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Can a great job description improve your recruitment efforts?

One of the biggest recruitment challenges faced by businesses is a lack of applications. In a recent survey conducted by Forde HR Cloud, 23% of SMEs revealed that this is their main recruitment issue.

job description

Attracting good quality applicants is not just about offering a good salary and benefits, but giving a great first impression and this starts with an attractive job description. The job description provides the candidate with details about what they should expect from the role, as well as what your expectations are. Committed to helping SME’s with their HR challenges, Forde HR Cloud spoke to HR Professionals and a leading TEDx presenter to get their input on writing a great job description.

This what they had to say.

How does the role and company “feel”?

“It’s often how it feels rather than what precisely you’ll do that will attract the right candidate.” – Perry Timms, Chartered MCIPD, Founder & Chief Energy Officer at PTHR.

There is a lot to be said for giving the candidate a taste for how it feels to be in the role, rather than just listing the duties. Will the candidate be left to their own devices but with support when they need it or will it be a more closely managed role? It is important to give the candidate insight into how they will feel, as this will give them a better understanding of whether this will be the right job for them. When you create a feeling in the job description, you make it more relatable, and this can lead to an increase in your candidate pool. Job descriptions which follow this technique are likely to stand out a lot more, as they will offer something different to most of your competitors.

Create a buzz

“Your ad is about attracting people to want to talk to you so it should get someone excited. The key thing to get across in an ad is what the person applying stands to gain by getting this job (e.g. will they get specific training; will they work directly with clients/the business leaders etc).” – Kunjal Tanna is the Director of LT Harper.

Put yourself in the candidate’s shoes and start to think about what would make you apply for the job. There are so many job descriptions out there which are generic and bland and you really want to set yourself apart from the crowd. Your job description should entice the candidate and they should feel excited about working for you!

You can create a buzz around the job by focusing on the most attractive parts of it, such as the opportunity for learning and development, the chance to attend events and meet key people in the company – anything that will make them curious to find out more. If your job description seems dull and uninteresting, you will probably find that you will suffer from a lack of applicants, even if the job itself is a great opportunity.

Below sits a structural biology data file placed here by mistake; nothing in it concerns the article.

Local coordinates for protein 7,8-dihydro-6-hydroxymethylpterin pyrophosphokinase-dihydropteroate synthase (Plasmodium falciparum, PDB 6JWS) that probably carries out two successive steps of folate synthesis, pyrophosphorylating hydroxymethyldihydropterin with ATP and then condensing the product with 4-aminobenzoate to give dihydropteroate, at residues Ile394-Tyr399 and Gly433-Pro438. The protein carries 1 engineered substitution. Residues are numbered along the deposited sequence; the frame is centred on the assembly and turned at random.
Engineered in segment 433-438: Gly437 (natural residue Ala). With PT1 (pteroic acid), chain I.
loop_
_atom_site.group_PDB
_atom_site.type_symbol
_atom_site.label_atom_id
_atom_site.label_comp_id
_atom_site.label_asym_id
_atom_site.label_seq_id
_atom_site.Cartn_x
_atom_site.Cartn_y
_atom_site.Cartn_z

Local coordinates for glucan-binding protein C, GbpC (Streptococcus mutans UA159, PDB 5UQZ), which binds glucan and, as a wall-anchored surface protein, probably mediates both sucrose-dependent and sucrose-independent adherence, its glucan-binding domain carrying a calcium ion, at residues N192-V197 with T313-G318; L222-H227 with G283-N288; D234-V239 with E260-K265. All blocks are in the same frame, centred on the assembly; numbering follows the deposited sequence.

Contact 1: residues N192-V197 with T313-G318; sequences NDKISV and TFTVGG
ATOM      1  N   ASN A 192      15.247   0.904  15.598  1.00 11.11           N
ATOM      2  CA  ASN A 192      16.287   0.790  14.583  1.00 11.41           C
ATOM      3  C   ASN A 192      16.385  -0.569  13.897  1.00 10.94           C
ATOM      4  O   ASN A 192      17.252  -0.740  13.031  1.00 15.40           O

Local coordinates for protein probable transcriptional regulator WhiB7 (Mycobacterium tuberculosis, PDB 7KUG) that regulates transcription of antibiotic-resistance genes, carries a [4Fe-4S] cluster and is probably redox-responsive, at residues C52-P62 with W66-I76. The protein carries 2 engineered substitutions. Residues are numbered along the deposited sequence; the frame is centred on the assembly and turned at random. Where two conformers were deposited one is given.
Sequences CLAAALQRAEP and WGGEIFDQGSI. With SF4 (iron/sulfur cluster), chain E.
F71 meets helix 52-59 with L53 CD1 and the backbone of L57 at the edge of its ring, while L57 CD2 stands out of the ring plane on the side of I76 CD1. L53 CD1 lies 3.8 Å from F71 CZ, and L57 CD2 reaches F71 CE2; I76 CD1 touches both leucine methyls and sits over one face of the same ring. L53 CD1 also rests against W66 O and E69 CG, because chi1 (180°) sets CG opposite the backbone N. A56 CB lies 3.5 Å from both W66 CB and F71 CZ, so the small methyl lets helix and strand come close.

Future prospects

“Build a future into the role, let the candidate see the opportunity to progress, grow and develop” – Rebecca Clough is the Managing Director of In Car Safety Centre.

Ultimately, you want to make sure the candidate can see their future in the company and to do this, you can focus on the opportunities the job will provide for them. How will they grow? What are the clear lines of progression within the company? Many candidates want to secure a role which will offer them the potential to progress so make this clear on the job description.

Be clear about expectations

“It’s important to let candidates know in a job description what their roles and goals are as this gives clarity of accountability and sets mutual expectations.” – Tim Fouracre, Founder & CEO at Clearbooks and Counting up.

As much as you want to sell the role to candidates, it is also important to be clear and honest about your expectations. Use the job description to explain what the role will be and what the end results are. This creates clarity, which can make the job sound more appealing to candidates. Candidates tend to overlook job descriptions which are a bit vague, as they may not fully understand what is expected of them.

Keep it simple

“Don’t fill your job descriptions with obscure minor skills, nor list them as must-have requirements. Again, this can occur when a non-specialist recruiter is handling a job and there is the potential to fixate on small details” – Leon Brown, Education Content Developer & MD of NextPoint Software.

There are countless job descriptions out there which detail every single task associated with the job and these are less than appealing to job seekers. Although you want to be clear about the role and objectives, there is no need to list every task. Focus on the key elements of the role. The candidate will already have knowledge of what the job is, so you don’t need to be over the top with detail.

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